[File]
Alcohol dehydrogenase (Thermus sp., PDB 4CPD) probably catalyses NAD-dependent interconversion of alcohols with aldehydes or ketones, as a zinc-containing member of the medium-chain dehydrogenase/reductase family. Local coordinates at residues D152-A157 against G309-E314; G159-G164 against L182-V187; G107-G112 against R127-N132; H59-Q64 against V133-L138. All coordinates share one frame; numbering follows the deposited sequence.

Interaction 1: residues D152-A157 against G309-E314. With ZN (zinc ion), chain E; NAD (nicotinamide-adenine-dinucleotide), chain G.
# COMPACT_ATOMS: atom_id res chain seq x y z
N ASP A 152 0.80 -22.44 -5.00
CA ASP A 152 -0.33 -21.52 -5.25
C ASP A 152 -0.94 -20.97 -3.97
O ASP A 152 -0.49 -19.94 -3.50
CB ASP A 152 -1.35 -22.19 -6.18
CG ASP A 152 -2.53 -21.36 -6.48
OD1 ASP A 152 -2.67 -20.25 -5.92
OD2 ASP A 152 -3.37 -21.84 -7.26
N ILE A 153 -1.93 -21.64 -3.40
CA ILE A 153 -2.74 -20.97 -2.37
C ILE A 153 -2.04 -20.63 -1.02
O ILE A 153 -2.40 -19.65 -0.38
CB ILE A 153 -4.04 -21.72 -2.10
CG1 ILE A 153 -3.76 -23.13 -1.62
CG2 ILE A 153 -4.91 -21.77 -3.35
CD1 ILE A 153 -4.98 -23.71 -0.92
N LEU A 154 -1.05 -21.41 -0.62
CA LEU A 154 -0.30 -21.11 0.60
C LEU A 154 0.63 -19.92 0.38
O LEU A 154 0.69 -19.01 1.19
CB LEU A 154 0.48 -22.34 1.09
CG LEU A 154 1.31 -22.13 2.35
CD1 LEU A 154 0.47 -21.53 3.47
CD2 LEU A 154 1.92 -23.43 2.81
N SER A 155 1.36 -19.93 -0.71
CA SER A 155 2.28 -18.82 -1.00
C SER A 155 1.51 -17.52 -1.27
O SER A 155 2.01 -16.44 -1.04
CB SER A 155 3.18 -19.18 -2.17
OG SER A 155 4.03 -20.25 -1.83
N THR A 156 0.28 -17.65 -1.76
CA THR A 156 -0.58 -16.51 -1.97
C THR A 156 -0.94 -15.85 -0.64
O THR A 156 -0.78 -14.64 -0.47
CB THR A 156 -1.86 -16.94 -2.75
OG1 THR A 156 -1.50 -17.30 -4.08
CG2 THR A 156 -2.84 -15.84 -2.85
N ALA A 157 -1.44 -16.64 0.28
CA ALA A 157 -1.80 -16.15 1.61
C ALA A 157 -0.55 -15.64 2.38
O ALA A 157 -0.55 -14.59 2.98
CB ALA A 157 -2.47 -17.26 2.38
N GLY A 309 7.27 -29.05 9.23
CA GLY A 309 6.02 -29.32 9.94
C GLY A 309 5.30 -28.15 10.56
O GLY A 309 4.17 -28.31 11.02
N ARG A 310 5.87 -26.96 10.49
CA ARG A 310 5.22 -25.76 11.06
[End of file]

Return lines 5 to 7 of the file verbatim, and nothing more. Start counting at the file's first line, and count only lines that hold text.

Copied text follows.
CA ASP A 152 -0.33 -21.52 -5.25
C ASP A 152 -0.94 -20.97 -3.97
O ASP A 152 -0.49 -19.94 -3.50